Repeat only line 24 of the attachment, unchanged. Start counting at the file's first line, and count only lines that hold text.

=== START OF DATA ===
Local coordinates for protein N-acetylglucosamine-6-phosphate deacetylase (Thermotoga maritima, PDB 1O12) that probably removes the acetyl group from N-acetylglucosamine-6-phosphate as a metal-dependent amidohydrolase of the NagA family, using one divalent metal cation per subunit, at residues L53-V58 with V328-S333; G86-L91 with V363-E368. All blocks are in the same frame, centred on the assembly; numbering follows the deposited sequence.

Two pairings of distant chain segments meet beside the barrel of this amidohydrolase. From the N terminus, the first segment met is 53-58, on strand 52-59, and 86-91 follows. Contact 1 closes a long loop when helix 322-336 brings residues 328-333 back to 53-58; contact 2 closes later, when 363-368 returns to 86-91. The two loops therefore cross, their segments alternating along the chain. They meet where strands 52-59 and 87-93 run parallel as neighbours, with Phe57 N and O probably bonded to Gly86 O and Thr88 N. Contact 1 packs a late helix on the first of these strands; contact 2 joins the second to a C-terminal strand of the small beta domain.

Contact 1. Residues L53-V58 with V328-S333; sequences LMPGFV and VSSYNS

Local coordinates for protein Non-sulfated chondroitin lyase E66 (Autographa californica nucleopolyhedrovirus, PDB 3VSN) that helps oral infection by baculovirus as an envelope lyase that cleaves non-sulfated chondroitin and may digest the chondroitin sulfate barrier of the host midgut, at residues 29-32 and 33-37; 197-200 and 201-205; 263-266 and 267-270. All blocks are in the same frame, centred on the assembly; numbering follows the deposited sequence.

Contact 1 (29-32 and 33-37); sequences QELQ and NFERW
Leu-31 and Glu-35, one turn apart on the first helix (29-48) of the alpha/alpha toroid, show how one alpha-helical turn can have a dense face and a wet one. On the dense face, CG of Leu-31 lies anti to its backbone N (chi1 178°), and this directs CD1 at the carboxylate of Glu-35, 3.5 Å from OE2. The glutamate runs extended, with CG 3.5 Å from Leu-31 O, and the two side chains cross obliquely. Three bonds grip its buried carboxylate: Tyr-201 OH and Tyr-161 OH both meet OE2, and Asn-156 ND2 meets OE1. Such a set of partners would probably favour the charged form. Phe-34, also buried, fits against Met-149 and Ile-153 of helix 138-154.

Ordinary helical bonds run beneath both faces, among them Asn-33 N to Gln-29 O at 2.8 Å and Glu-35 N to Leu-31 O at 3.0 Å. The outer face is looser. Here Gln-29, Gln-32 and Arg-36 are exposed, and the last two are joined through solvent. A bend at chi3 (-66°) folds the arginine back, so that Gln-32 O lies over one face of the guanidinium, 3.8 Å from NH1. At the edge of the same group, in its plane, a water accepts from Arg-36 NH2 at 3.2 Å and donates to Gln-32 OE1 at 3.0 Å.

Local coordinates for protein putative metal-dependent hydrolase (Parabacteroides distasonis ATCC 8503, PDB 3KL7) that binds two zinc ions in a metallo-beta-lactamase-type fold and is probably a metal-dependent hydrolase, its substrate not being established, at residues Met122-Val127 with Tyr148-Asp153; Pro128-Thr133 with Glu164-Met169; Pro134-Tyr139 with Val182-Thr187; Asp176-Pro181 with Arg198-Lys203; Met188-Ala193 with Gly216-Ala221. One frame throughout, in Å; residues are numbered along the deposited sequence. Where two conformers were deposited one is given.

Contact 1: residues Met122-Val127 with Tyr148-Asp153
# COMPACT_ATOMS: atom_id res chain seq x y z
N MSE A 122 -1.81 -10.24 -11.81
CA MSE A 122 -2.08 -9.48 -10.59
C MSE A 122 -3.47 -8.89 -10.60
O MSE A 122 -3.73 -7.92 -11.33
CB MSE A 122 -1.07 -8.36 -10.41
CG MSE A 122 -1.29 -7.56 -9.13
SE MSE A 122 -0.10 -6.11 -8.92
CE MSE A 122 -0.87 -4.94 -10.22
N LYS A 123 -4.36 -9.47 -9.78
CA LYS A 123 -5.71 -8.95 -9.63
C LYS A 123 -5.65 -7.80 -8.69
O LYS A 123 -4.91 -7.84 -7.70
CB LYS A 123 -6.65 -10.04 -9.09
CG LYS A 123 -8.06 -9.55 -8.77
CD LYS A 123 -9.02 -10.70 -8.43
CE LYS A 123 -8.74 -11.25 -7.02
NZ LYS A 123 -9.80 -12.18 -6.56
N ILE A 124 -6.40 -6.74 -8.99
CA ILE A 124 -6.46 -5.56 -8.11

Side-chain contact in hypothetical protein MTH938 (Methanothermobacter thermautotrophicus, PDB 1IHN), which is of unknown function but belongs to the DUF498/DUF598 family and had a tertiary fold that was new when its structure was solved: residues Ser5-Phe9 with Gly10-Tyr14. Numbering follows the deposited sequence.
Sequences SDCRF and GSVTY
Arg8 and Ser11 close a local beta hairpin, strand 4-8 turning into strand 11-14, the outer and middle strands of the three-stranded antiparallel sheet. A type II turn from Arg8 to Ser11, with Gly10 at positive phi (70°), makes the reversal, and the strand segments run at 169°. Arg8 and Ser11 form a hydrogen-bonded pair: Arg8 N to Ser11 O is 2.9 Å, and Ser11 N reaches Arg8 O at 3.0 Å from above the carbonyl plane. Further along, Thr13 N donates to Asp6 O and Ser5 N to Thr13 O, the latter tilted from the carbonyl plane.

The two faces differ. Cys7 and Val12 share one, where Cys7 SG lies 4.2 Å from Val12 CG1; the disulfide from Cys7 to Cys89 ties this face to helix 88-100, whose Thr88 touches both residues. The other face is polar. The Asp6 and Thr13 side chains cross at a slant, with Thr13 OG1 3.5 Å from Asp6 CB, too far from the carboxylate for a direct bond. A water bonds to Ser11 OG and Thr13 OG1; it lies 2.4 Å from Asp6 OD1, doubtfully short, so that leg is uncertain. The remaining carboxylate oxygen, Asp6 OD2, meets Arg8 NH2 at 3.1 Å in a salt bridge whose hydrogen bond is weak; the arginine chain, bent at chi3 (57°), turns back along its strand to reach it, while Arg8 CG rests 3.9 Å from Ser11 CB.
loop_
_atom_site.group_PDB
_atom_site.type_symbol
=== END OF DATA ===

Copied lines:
CG LYS A 123 -8.06 -9.55 -8.77